Minor Abrasions

After a minor trauma such as a skinned knee or forearm scrape, bleeding is not usually an issue. Occasionally, bleeding is persistent. Relentless bleeding is especially seen when the injured person is on non steroidal anti-inflammatory such as aspirin or even prescription blood thinners such as Warfarin, Pradaxa® or Eliquis.® 


In the event of persistent bleeding, here are a few first aide tips to stop bleeding from minor wounds. If wounds are more serious, emergency medical treatment should be sought in addition to steps to stop bleeding.


1) Direct pressure to the wound is the best method to stop bleeding. A piece of gauze, a towel or clean cloth can be used and pressure should be firmly and continuously applied for 20 minutes. Do not release pressure, checking to see if bleeding has ceased until the time mentioned has elapsed, even if the fabric becomes blood soaked. For more substantial wounds, continuous pressure must be applied until medical personal check the wound in the event that blood vessel are damaged. If the wound is minor, Vaseline petrolatum or Organknow healing ointment can be applied before gauze pressure as these products will also assist in slowing bleeding.


2. Another trick to stop bleeding is to reduce blood pressure and thus blood flow in the wound. This is easily accomplished by raising the injured part above the heart. An injured hand or arm is raised above the head. Remember to keep pressure on the wound in addition to this maneuver. If the wound is on your leg a family member can apply pressure as you lie down and raise the leg above the level of the heart.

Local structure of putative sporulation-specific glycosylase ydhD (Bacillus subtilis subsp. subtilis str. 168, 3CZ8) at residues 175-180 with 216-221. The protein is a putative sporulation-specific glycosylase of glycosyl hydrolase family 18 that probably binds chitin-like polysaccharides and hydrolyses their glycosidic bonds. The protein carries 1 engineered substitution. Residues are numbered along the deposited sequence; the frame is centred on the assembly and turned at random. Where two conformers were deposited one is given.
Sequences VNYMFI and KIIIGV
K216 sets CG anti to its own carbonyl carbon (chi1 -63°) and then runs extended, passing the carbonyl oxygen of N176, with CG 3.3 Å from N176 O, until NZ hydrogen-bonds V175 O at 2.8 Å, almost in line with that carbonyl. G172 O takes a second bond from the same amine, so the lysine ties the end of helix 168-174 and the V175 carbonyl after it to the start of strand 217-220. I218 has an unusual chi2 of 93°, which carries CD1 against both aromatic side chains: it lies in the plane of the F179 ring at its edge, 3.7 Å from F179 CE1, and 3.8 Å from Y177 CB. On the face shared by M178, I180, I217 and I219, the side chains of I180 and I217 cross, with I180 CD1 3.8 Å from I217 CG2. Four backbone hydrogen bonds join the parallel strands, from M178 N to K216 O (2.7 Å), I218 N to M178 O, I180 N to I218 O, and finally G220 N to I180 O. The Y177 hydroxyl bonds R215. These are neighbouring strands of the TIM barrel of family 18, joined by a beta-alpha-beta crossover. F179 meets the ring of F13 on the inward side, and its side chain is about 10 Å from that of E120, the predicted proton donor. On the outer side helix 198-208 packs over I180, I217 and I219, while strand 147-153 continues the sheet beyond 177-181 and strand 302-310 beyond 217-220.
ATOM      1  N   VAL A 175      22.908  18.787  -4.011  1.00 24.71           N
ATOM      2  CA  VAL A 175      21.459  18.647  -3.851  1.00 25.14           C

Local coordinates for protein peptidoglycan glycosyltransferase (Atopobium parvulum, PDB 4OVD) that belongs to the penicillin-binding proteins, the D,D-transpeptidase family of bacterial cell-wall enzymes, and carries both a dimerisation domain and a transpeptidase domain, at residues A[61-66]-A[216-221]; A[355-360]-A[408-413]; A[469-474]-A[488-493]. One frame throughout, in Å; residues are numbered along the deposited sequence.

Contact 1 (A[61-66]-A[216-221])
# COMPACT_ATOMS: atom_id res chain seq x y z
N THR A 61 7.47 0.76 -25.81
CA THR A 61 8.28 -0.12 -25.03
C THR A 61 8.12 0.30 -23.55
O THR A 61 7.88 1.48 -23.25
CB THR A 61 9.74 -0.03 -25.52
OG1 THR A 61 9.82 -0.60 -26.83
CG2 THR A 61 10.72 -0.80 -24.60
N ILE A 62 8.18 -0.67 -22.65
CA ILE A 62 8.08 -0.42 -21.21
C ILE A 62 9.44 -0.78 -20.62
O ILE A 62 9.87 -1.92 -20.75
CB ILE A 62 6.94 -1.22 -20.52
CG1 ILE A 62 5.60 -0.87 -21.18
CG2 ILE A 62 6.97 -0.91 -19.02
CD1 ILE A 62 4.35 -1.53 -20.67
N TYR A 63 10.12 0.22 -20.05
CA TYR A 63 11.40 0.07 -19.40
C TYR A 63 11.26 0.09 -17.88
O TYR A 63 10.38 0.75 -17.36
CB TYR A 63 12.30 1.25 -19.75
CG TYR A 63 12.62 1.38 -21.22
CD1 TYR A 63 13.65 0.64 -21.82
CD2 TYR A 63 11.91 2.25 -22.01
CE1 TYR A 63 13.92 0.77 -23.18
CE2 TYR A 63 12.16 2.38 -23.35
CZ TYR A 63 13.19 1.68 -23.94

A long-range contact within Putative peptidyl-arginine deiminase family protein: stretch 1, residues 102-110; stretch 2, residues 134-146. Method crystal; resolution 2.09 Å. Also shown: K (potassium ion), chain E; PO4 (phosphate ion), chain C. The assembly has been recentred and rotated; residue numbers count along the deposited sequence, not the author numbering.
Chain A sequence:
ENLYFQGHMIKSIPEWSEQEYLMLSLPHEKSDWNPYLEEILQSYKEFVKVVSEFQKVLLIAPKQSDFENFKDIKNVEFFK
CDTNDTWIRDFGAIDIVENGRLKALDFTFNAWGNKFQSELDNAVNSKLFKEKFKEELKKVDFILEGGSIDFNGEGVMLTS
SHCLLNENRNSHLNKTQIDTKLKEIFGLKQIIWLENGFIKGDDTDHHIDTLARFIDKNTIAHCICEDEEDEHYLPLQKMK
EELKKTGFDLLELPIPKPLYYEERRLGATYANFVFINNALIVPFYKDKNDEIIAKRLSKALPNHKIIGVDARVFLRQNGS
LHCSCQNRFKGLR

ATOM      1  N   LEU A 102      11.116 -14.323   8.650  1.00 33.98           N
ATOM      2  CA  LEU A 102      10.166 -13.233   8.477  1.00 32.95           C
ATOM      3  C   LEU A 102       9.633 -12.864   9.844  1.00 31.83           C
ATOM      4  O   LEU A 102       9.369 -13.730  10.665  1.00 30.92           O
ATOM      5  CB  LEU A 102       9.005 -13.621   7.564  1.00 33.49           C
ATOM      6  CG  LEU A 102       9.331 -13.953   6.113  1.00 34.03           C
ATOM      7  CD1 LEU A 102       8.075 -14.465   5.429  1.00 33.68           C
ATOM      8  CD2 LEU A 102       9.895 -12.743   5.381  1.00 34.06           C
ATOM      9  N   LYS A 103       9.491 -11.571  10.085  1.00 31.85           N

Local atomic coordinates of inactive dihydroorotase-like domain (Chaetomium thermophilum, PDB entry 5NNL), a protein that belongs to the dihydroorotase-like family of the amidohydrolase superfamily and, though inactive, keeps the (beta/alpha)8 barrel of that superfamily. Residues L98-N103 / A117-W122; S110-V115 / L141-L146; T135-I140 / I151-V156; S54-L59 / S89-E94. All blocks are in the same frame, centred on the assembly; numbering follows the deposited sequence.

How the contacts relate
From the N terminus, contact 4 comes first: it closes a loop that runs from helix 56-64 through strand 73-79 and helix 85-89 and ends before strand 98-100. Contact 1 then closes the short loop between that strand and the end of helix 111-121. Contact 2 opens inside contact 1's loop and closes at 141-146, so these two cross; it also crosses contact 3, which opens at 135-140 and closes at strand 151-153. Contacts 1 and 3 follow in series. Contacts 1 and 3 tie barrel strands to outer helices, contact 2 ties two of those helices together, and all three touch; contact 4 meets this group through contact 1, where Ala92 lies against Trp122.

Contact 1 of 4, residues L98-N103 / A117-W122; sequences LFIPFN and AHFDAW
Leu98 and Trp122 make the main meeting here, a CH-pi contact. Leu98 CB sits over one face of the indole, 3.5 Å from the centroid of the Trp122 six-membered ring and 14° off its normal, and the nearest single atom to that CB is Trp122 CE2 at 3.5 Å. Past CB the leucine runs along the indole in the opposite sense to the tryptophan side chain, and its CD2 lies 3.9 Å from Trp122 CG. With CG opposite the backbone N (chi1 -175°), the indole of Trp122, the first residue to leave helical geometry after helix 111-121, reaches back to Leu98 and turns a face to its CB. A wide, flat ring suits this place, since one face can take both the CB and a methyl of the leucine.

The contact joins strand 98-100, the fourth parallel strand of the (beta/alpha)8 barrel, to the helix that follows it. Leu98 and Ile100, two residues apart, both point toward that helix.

3) There are several OTC products that are specifically formulated to halt bleeding. It is worthwhile to have one of these handy in your first aide kit in the event of an emergency situation. They can be applied an actively bleeding wound before pressure is applied. There are 3 categories.


a) Wound seal Powders. As it says on woundseal.com, it is “a non-prescription topical powder. The ingredients are a hydrophilic polymer and potassium ferrate. In combination with manual pressure to the wound, the powder quickly forms a strong scab that completely covers the wound and stops the bleeding.”
 


 b) QuikClot Combat Gauze (Kaolin Mineral Dressing) On their website, quikclot.com, it describes the product as, utilizing, “the clotting properties of kaolin to help control and stop bleeding. Kaolin works by activating factor XII, a protein factor which assists in the initiation of the coagulation cascade, a protein chain reaction which promotes blood clotting as a result of trauma.”
 
 


c) Finally there is AllaQuix™. On allaquix.com the product is described as “a sterile, topical, active hemostatic, wound dressing.” It was cleared by the FDA to mange “minor topical bleeding wounds such as minor abrasions and minor skin lacerations. Interesting, AllaQuix™ contains chitosan.  Chitin is a naturally occurring chemical found in the shells of crabs, shrimps, prawns, and lobsters. After extracted from these shellfish it is chemically altered to chitosan. Chitosan has a long history as a hemostat, blood stopper utilized by EMS, hospitals, surgeons and in the military. Chitosan hemostatic products are carried on Air force one and by the US troops in Afghanistan.